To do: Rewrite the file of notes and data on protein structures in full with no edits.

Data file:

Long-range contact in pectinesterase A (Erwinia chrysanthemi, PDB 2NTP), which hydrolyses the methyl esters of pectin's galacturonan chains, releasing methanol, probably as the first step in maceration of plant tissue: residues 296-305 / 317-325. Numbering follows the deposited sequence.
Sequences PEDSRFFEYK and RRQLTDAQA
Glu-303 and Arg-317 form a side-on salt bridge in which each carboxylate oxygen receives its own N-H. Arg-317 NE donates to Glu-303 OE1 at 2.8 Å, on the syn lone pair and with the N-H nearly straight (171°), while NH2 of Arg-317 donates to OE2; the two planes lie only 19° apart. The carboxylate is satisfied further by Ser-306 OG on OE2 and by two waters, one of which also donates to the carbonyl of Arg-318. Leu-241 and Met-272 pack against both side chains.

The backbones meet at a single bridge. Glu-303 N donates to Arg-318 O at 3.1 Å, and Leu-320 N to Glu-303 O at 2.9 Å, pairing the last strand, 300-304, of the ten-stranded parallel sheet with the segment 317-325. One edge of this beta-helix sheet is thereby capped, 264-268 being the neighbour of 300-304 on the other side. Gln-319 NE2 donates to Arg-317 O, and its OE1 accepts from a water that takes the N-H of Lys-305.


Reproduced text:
Long-range contact in pectinesterase A (Erwinia chrysanthemi, PDB 2NTP), which hydrolyses the methyl esters of pectin's galacturonan chains, releasing methanol, probably as the first step in maceration of plant tissue: residues 296-305 / 317-325. Numbering follows the deposited sequence.
Sequences PEDSRFFEYK and RRQLTDAQA
Glu-303 and Arg-317 form a side-on salt bridge in which each carboxylate oxygen receives its own N-H. Arg-317 NE donates to Glu-303 OE1 at 2.8 Å, on the syn lone pair and with the N-H nearly straight (171°), while NH2 of Arg-317 donates to OE2; the two planes lie only 19° apart. The carboxylate is satisfied further by Ser-306 OG on OE2 and by two waters, one of which also donates to the carbonyl of Arg-318. Leu-241 and Met-272 pack against both side chains.

The backbones meet at a single bridge. Glu-303 N donates to Arg-318 O at 3.1 Å, and Leu-320 N to Glu-303 O at 2.9 Å, pairing the last strand, 300-304, of the ten-stranded parallel sheet with the segment 317-325. One edge of this beta-helix sheet is thereby capped, 264-268 being the neighbour of 300-304 on the other side. Gln-319 NE2 donates to Arg-317 O, and its OE1 accepts from a water that takes the N-H of Lys-305.